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Indian and Other Tales   By:

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INDIAN AND OTHER TALES

By M. L. HOPE

Toronto

William Briggs

1911

Copyright, Canada, 1911,

By M. L. Hope.

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INDIAN AND OTHER TALES

O beautiful wind of the West, In your wand'rings o'er land and sea, What have you seen in your quest? Come, tell your story to me.

In the isles of the southern seas, Where the crystal clear ocean a melody sang To the beautiful kauri trees, I wandered the summer day through, In the forest's dappled shade, Where the graceful fern tree bowed its head To woo the Maori maid. A nymph of the woods was she In her kiwi mantle brown; And the fern tree wooed her with tender grace From dawn till the sun went down; But a Maori chieftain came In the glory of life's young morn, And the maiden forsook her mystic love, Leaving it sad and forlorn. But the tui bird saw its grief, And in loving sympathy Built her beautiful, woven nest In the heart of the lonely tree.

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And when its liquid notes echoed the woodland through, The fern tree lifted its drooping head And was fresh as the morning dew; So I left them in their joy the youth and his fairy bride, The tree with its nest of callow birds And I crossed the ocean tide.

In the early morn I came to a land where the orchards were white With their wealth of apple blossoms, and bathed in the spring sunlight; There I found a winding road with banks where the wild flowers grew, And through a vista of blossoming trees the sea came into view, As it sparkled in the sun and kissed the golden shore, Then laughed aloud in its mirth and ran back to the sea once more.

And again I wandered on, until in the twilight dim I came where the scent of the wattle seemed the incense to Nature's hymn, For a brooding peace lay o'er land and sea As I sank to rest in a blue gum tree, And when I awoke in the dawn, the dew lay on vineyards green,

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Where they nestled in valleys of red hued loam; And a river whose fount was a cascade clear, Which burst from the brow of a mountain near, Wended its way through the verdant land, Till it reached at last the ocean strand, Where it lost itself in the waters deep, And only the mermaids saw it leap With joy, as it reached the Garden of Sleep.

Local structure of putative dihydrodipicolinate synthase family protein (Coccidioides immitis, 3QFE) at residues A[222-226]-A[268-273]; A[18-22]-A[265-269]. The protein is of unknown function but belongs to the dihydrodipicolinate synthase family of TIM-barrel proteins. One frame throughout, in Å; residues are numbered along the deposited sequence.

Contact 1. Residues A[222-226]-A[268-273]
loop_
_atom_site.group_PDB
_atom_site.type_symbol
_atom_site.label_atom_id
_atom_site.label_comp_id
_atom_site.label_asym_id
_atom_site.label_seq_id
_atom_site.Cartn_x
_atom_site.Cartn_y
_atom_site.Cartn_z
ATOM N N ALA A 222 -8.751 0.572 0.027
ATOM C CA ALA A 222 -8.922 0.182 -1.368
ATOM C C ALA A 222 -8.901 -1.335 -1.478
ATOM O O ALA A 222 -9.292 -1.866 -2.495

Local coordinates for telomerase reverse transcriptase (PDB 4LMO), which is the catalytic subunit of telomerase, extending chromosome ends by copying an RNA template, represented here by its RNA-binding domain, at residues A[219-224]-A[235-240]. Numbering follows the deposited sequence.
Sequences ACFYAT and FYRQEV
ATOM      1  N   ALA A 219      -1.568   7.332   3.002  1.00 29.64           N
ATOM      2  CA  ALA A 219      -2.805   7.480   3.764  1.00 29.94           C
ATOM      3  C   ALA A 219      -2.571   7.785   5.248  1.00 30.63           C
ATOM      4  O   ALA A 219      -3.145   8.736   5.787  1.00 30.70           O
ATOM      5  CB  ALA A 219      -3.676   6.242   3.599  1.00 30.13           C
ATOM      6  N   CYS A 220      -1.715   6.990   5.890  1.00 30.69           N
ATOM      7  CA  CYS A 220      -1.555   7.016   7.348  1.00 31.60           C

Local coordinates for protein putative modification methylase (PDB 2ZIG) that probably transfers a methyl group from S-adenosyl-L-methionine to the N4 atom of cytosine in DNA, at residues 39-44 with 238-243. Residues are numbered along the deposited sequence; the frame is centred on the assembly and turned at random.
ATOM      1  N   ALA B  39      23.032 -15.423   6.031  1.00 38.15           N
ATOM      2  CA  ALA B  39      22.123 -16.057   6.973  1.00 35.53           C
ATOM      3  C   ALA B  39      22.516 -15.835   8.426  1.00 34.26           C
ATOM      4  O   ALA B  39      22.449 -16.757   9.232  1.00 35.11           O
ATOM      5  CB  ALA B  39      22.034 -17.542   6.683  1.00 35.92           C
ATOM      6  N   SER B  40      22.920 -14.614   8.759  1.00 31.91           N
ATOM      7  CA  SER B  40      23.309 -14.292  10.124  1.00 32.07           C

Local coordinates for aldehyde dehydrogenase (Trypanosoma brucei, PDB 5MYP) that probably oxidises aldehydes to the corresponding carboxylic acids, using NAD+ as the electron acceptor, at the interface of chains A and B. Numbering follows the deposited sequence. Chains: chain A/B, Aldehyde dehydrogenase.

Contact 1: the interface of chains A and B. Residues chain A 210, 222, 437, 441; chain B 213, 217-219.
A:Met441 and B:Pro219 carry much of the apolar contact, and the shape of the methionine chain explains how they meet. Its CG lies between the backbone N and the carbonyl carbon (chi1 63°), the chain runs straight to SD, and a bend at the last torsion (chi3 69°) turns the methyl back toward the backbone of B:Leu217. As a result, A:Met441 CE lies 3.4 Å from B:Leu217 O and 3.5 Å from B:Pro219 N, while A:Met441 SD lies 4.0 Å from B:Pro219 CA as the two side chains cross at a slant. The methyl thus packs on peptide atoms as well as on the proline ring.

And still I wandered on until I came to tropical seas, Where the odors of spices were wafted afar by every passing breeze; And in the pearly light of the coming day I saw the feathery bamboo groves, where the elephant loves to stray; I heard his mighty trump, as he waked from his dream, And the sound of women's voices as they wended their way to the stream; A laughing, chattering throng, they passed me on their way To bathe in the limpid waters, ere the sun held his sovereign sway. I followed a Purple Emperor to the cinnamon gardens near, Then chased a laughing rickshaw boy, and whispered in his ear; What the secret was I may not tell, But the rickshaw boy seemed to know it well.

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Then I left behind me this island fair, With its wondrous charm and fragrant air, And ere night had fallen had crossed the sea, And come to the land of the banyan tree, Where nature is wrapped in mystery deep, And the gods in the cups of the Lotus flower sleep; And even my spirit felt its spell, For I scarcely breathed as the twilight fell; And when o'er the palm trees and temples fair The crescent moon hung in the evening air, And from shadowy doorways and wayside shrines near The chant of the Koran fell on my ear; Still more did its mystery my spirit fill, For I felt that I only could breathe and be still.

And so on to the Isles of the West I roam, Which the hearts of the exiles ever call home; And I think that the primrose and hare bells blue Are emblems of hearts that are ever true, And the shamrock doth also with elfin grace Claim for itself in my heart a place; So I whisper them each that no fairer land Have I found in my wanderings from strand to strand; They each have their charm and magic spell, And loving hearts in each one doth dwell... Continue reading book >>




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